Think CrossFit is all lifts, lifts and more lifts? Scared you’ll get screamed at by big, burly competitive types and leave with a host of injuries? We sent personal trainer Alice Rickard to a CrossFit Box in Clapham, to get under the skin on this cult fitness phenomenon for your benefit. Here’s how she got on…
As a trainer, who is addicted to savage workouts, one might assume that I live and breathe CrossFit. But even after undergoing two years of Olympic Lifting training, I was never tempted to join the clique. Why? Like many others, I was put off by the rumours of competitive workouts and constant injuries. Don’t get me wrong, I love a spot of healthy competition, but I didn’t want this to be my focus of my workouts and I certainly didn’t want to get injured.
Fast forward one year and I am sat at home watching ‘Fittest On Earth’. For those of you not in the know, this is a Netflix documentary showcasing the CrossFit Games. If you haven’t watched it, I highly recommend it.
First of all, I was astonished by the range of workouts that they were put through, throughout the games. In my head, CF was all lifting, lifting and more lifting – that was it. Now as much as I LOVE lifting (which I really do), I like to vary my workouts as I get bored and think it’s important to have a range of skills.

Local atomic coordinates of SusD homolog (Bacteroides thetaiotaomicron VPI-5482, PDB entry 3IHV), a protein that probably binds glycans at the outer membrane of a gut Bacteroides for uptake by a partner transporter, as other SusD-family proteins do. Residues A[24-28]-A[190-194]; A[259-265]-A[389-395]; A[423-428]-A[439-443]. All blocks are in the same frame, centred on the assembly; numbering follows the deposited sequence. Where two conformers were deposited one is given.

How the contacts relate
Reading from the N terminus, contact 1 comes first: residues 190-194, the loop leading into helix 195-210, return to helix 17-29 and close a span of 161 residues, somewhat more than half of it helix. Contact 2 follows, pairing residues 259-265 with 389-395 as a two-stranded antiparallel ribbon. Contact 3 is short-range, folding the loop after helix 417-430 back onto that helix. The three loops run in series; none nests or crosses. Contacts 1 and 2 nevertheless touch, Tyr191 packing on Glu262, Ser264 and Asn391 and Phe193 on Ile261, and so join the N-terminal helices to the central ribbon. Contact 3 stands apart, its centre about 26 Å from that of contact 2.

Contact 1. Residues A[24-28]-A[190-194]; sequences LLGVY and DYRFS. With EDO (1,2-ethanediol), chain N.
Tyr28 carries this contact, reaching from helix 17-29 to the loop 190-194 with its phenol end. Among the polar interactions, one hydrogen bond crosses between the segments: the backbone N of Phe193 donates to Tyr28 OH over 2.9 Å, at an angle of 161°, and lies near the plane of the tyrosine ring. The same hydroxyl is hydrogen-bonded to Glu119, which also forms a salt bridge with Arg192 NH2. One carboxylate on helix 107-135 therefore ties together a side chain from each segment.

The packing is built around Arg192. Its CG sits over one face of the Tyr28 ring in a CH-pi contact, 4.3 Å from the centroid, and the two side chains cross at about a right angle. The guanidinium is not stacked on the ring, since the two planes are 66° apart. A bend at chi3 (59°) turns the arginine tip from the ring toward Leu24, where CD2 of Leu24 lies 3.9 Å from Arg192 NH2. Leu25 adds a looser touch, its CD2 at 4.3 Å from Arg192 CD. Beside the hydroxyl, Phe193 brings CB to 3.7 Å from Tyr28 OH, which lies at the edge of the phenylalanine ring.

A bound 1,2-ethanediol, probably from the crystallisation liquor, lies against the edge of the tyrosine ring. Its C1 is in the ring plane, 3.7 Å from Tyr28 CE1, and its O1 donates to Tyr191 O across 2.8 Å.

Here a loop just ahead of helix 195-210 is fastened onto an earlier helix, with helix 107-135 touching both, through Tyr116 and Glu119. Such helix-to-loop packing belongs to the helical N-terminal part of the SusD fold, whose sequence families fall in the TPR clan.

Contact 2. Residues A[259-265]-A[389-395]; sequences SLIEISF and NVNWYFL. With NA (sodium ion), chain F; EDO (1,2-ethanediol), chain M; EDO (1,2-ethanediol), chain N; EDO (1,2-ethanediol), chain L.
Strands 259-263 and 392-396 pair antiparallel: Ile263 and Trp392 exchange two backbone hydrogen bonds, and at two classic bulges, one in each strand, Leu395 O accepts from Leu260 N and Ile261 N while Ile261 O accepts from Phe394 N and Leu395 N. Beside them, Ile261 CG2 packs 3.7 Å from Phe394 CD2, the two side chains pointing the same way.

One workout had them lifting, then swimming, cross country running, rope climbing and open water swimming. It really is as the name suggests: CrossFit.
In the same week, I was talking to my dad about the documentary and he responded with ”Oh yeah, Ive seen it. I’ve started doing CrossFit, it’s really good”. What?!! My dad was doing CrossFit. I couldn’t get my head around this and it was finally the push I needed to go and see what this was all about.
I was introduced to Gymnasium by a friend of mine, which is a box (the CrossFit name for what us class goers would call a studio) in Clapham. Before you can start going to CrossFit classes you have to complete either 1-1 PT sessions or a certain amount of beginner classes, to make sure you can master the lifts and movements that will be required in class.
Suddenly I am wondering why CF has such a bad name. Other fitness studios wouldn’t require you to do that. You can go and do a class with 40 people in it, having never picked up a dumbbell. So before you are put off by the fact you have to walk before you can run, think about how important it is to get the foundations right before you add.
As a qualified trainer, with previous olympic lifting experience, I was able to start the group classes straight away. Emailing Jack the owner on a Wednesday he booked me in for the Saturday class. I mean why wait until Monday!